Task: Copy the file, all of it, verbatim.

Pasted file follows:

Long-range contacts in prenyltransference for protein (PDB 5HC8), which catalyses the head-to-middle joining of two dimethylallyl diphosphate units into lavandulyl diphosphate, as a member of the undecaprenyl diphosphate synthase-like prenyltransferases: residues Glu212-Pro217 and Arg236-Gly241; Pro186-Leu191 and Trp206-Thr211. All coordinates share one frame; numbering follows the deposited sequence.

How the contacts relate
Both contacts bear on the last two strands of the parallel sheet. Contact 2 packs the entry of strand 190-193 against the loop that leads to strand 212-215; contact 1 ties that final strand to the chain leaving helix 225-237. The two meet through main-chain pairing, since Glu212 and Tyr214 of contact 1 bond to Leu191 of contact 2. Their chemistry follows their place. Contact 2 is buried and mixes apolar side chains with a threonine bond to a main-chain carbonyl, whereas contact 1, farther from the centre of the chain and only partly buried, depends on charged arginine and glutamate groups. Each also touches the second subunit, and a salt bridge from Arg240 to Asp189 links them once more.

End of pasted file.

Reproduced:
Long-range contacts in prenyltransference for protein (PDB 5HC8), which catalyses the head-to-middle joining of two dimethylallyl diphosphate units into lavandulyl diphosphate, as a member of the undecaprenyl diphosphate synthase-like prenyltransferases: residues Glu212-Pro217 and Arg236-Gly241; Pro186-Leu191 and Trp206-Thr211. All coordinates share one frame; numbering follows the deposited sequence.

How the contacts relate
Both contacts bear on the last two strands of the parallel sheet. Contact 2 packs the entry of strand 190-193 against the loop that leads to strand 212-215; contact 1 ties that final strand to the chain leaving helix 225-237. The two meet through main-chain pairing, since Glu212 and Tyr214 of contact 1 bond to Leu191 of contact 2. Their chemistry follows their place. Contact 2 is buried and mixes apolar side chains with a threonine bond to a main-chain carbonyl, whereas contact 1, farther from the centre of the chain and only partly buried, depends on charged arginine and glutamate groups. Each also touches the second subunit, and a salt bridge from Arg240 to Asp189 links them once more.